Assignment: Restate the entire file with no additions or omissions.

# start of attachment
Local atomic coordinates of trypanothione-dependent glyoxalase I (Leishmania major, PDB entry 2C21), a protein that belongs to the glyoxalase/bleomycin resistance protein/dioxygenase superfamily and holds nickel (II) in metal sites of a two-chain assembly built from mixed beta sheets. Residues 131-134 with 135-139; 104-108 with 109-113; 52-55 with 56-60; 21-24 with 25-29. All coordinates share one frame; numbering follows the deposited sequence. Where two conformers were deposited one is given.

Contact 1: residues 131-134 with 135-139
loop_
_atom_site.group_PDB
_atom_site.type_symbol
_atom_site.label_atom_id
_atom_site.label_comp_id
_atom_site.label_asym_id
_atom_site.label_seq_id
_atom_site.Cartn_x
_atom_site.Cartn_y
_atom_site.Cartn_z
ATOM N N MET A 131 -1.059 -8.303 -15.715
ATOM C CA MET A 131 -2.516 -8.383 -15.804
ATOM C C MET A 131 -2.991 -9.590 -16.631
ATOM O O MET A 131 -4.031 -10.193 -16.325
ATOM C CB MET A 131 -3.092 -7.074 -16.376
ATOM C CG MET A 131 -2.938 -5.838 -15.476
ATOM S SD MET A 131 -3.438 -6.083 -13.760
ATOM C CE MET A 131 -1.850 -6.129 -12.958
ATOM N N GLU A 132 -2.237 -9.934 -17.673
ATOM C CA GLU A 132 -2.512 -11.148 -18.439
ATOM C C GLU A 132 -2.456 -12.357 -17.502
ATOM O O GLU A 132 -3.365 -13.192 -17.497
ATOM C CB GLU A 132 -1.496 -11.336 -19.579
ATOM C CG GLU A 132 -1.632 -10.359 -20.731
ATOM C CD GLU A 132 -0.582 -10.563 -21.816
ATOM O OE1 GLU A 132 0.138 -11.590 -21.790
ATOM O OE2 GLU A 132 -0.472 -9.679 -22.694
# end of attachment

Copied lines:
Local atomic coordinates of trypanothione-dependent glyoxalase I (Leishmania major, PDB entry 2C21), a protein that belongs to the glyoxalase/bleomycin resistance protein/dioxygenase superfamily and holds nickel (II) in metal sites of a two-chain assembly built from mixed beta sheets. Residues 131-134 with 135-139; 104-108 with 109-113; 52-55 with 56-60; 21-24 with 25-29. All coordinates share one frame; numbering follows the deposited sequence. Where two conformers were deposited one is given.

Contact 1: residues 131-134 with 135-139
loop_
_atom_site.group_PDB
_atom_site.type_symbol
_atom_site.label_atom_id
_atom_site.label_comp_id
_atom_site.label_asym_id
_atom_site.label_seq_id
_atom_site.Cartn_x
_atom_site.Cartn_y
_atom_site.Cartn_z
ATOM N N MET A 131 -1.059 -8.303 -15.715
ATOM C CA MET A 131 -2.516 -8.383 -15.804
ATOM C C MET A 131 -2.991 -9.590 -16.631
ATOM O O MET A 131 -4.031 -10.193 -16.325
ATOM C CB MET A 131 -3.092 -7.074 -16.376
ATOM C CG MET A 131 -2.938 -5.838 -15.476
ATOM S SD MET A 131 -3.438 -6.083 -13.760
ATOM C CE MET A 131 -1.850 -6.129 -12.958
ATOM N N GLU A 132 -2.237 -9.934 -17.673
ATOM C CA GLU A 132 -2.512 -11.148 -18.439
ATOM C C GLU A 132 -2.456 -12.357 -17.502
ATOM O O GLU A 132 -3.365 -13.192 -17.497
ATOM C CB GLU A 132 -1.496 -11.336 -19.579
ATOM C CG GLU A 132 -1.632 -10.359 -20.731
ATOM C CD GLU A 132 -0.582 -10.563 -21.816
ATOM O OE1 GLU A 132 0.138 -11.590 -21.790
ATOM O OE2 GLU A 132 -0.472 -9.679 -22.694